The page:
Anthropology in 1973

Jennifer Cash


  1. University of California, Berkeley (4)
  2. SUNY, Buffalo (4)
  3. Sarah Lawrence College (3)
  4. University of Connecticut (3)
  5. University of Virginia (3)


  1. University of Stockholm (3)
  2. University of Pittsburgh (3)



Social Organization/Kinship (22) Social Organization/Kinship (9)
Conflict (11) Economic aspects/pressures/change (9)
Economic aspects/pressures/change (11) Psychological aspects /acculturation/identity/socialization (5)
Critiques (11) Political actions and reactions (5)
Psychological aspects
acculturation/identity/socialization (10)
Religion (5)
Political actions and reactions (9) Conflict (4)
Symbols (8) Symbols (3)
Cognition /belief systems/taxonomies (8) Social/cultural Evolution (3)
Ecological pressures (7) Ecological pressures (3)
Narrative analysis myth/ritual speech (6) Culture change (2)

by affiliation of Authors in 3 major Journals

1 Psychological and psycho-analytic anthropology (10)

2 Political anthropology (8)

3 Economic anthropology (7)

4 Cultural ecology (5)

5 Urban anthropology (5)
6 Linguistics and linguistic anthropology (5)

7 Anthropology of religion (5)
8 Symbolic anthropology (4)
9 Applied anthropology (4)
10 Math anthropology (4)


Notes to the above lists:

Each of the above lists contains several ties, and the next places in each category were also tied. I think this represents the diversity of interests, approaches, and scholars in anthropology in the early 1970s. It is worth noting, however that several universities tied for sixth place (i.e. third place) representation in mainstream publications with two articles: Northwestern; SUNY, New Paltz; California State University, Hayward; University of California, Santa Cruz; UCLA; Columbia; University of Missouri, Columbia; San Francisco State College; Michigan State University; University of Pennsylvania; Washington University, St. Louis; Oxford; and University of Utrecht.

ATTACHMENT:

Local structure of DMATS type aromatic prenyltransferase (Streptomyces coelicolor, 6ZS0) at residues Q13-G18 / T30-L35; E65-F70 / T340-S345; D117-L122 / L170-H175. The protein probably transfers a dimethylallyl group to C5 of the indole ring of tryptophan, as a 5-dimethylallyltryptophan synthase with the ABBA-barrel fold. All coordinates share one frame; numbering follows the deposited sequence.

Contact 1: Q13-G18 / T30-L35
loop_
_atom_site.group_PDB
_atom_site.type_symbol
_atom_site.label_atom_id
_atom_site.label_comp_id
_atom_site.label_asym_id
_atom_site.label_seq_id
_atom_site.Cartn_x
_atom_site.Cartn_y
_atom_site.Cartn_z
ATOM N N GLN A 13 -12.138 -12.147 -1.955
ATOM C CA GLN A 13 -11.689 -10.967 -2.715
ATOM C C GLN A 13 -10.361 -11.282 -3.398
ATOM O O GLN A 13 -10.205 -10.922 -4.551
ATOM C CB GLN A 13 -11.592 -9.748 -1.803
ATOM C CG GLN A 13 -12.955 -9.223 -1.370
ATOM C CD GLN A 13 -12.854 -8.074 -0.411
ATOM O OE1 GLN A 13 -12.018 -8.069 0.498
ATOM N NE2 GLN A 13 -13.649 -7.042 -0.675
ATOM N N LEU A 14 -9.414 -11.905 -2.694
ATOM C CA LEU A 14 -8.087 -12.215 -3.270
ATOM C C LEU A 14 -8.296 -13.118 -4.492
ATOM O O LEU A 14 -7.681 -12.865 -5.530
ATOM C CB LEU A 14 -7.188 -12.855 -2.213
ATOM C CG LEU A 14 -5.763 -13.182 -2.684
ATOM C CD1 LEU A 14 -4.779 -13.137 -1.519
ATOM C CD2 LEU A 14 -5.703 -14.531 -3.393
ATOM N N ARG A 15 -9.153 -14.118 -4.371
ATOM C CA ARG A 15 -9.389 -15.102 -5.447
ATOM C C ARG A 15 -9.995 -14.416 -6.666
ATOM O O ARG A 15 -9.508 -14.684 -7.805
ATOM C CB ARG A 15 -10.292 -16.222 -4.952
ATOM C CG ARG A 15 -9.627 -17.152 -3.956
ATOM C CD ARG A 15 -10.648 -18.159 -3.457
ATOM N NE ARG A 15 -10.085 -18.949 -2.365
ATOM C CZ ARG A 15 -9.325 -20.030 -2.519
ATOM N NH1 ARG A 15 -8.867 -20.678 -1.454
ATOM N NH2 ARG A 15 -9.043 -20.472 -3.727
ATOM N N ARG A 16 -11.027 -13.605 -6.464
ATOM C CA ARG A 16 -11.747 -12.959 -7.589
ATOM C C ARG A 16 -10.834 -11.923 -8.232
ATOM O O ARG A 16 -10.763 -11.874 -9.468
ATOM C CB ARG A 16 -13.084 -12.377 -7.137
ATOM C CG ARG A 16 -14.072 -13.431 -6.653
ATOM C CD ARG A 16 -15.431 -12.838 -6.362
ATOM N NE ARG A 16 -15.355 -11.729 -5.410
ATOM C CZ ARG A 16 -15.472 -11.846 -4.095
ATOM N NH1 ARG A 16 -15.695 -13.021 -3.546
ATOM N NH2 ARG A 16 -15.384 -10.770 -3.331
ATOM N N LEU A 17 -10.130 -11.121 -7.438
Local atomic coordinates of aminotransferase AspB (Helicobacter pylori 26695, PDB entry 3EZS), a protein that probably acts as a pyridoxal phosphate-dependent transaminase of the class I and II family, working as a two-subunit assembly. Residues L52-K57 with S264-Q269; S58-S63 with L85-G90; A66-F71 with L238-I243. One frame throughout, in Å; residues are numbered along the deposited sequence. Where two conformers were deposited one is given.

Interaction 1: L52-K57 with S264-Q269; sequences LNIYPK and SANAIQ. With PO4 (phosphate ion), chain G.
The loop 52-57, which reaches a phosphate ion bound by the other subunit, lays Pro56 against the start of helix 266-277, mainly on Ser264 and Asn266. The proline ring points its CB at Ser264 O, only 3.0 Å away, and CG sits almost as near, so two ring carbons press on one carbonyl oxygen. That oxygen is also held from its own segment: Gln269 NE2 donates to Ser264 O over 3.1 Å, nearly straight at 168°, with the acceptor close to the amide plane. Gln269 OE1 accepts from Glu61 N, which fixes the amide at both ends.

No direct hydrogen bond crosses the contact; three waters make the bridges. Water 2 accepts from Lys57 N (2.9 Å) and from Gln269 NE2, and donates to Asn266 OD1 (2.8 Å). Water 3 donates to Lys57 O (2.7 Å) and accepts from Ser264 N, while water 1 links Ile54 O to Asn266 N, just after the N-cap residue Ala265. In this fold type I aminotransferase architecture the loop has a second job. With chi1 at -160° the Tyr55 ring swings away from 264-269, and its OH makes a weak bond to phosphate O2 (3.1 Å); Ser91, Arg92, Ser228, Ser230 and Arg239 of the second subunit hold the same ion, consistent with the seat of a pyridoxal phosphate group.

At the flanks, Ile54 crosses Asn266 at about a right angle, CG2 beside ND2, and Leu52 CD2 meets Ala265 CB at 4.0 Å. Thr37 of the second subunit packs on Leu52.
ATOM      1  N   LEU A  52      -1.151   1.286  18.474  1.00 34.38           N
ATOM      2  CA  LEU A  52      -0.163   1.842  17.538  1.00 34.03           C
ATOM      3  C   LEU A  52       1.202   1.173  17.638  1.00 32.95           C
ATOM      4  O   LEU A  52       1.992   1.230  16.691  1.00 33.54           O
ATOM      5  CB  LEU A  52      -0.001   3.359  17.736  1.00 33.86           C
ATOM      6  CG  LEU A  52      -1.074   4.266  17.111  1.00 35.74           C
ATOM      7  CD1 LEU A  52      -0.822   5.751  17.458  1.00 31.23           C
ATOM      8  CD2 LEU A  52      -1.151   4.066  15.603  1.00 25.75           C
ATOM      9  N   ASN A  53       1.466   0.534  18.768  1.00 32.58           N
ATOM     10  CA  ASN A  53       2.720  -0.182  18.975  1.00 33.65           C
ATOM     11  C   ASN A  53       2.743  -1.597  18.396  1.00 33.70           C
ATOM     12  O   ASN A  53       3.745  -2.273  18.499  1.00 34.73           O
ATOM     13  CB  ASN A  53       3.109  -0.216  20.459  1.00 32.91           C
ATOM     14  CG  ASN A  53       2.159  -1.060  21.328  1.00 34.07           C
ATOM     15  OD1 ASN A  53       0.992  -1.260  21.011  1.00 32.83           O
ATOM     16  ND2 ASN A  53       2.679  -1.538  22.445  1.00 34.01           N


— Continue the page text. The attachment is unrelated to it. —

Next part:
Overview of themes in 1973:

Articles surveyed were published in three journals at the center of American socio-cultural anthropology, American Anthropologist, Current Anthropology, and Man, and in three on the margins, Anthropologica, Ethnology, and Ethnos. These works represent the issues and approaches in use by many anthropologists in a variety of institutions in the early 1970s. Only two individuals – Sherry Ortner and Richard Sipes – published twice in 1973. Otherwise, authors of socio-cultural and linguistic anthropology articles represented 84 institutions (59 in the United States and 25 abroad). Only ten institutions were represented in both the mainstream and the margins: University of California, Berkeley; Northwestern; Harvard; SUNY, Stony Brook; Arizona State University; Carleton University; University of Illinois, Urbana; University of London; Cornell; and University of Kansas.


Based on the dates articles were accepted by Current Anthropology and American Anthropologist, it appears that most articles published in 1973 actually represent anthropological thought and writing as of 1970-71. Most articles were published within two years of acceptance, but only a few were published within a year. Articles in the American Anthropologist were generally published within one and a half years, probably because they were not peer reviewed like the articles published in Current Anthropology. Judging from the citation dates in all six journals, it is fair to assume that the lag between acceptance and publication for Man, Anthropologica, Ethnology, and Ethnos was also generally less than two years, and never greater than three years.